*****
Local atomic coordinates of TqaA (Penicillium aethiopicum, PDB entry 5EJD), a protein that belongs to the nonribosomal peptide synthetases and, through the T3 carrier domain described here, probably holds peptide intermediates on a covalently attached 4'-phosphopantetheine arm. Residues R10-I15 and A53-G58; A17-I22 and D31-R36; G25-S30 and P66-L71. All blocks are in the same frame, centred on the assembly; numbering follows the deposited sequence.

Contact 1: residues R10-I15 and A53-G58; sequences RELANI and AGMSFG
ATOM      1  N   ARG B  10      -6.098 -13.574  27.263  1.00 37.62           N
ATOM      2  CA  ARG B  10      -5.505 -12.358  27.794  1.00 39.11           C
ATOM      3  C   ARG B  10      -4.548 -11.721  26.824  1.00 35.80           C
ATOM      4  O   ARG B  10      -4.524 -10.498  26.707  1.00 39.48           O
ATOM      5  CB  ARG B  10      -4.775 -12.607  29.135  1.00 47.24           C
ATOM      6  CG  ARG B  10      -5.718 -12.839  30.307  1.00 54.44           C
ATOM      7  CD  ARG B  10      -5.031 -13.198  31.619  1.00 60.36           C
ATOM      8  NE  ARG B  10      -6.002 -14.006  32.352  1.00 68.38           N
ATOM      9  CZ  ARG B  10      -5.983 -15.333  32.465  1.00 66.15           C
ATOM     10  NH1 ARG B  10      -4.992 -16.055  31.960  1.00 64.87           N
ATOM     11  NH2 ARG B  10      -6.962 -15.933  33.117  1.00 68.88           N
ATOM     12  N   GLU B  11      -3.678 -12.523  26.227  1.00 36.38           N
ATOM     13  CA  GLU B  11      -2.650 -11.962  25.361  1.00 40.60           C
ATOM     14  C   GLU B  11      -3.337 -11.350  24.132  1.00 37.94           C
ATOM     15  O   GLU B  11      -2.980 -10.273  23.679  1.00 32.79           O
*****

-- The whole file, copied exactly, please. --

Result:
Local atomic coordinates of TqaA (Penicillium aethiopicum, PDB entry 5EJD), a protein that belongs to the nonribosomal peptide synthetases and, through the T3 carrier domain described here, probably holds peptide intermediates on a covalently attached 4'-phosphopantetheine arm. Residues R10-I15 and A53-G58; A17-I22 and D31-R36; G25-S30 and P66-L71. All blocks are in the same frame, centred on the assembly; numbering follows the deposited sequence.

Contact 1: residues R10-I15 and A53-G58; sequences RELANI and AGMSFG
ATOM      1  N   ARG B  10      -6.098 -13.574  27.263  1.00 37.62           N
ATOM      2  CA  ARG B  10      -5.505 -12.358  27.794  1.00 39.11           C
ATOM      3  C   ARG B  10      -4.548 -11.721  26.824  1.00 35.80           C
ATOM      4  O   ARG B  10      -4.524 -10.498  26.707  1.00 39.48           O
ATOM      5  CB  ARG B  10      -4.775 -12.607  29.135  1.00 47.24           C
ATOM      6  CG  ARG B  10      -5.718 -12.839  30.307  1.00 54.44           C
ATOM      7  CD  ARG B  10      -5.031 -13.198  31.619  1.00 60.36           C
ATOM      8  NE  ARG B  10      -6.002 -14.006  32.352  1.00 68.38           N
ATOM      9  CZ  ARG B  10      -5.983 -15.333  32.465  1.00 66.15           C
ATOM     10  NH1 ARG B  10      -4.992 -16.055  31.960  1.00 64.87           N
ATOM     11  NH2 ARG B  10      -6.962 -15.933  33.117  1.00 68.88           N
ATOM     12  N   GLU B  11      -3.678 -12.523  26.227  1.00 36.38           N
ATOM     13  CA  GLU B  11      -2.650 -11.962  25.361  1.00 40.60           C
ATOM     14  C   GLU B  11      -3.337 -11.350  24.132  1.00 37.94           C
ATOM     15  O   GLU B  11      -2.980 -10.273  23.679  1.00 32.79           O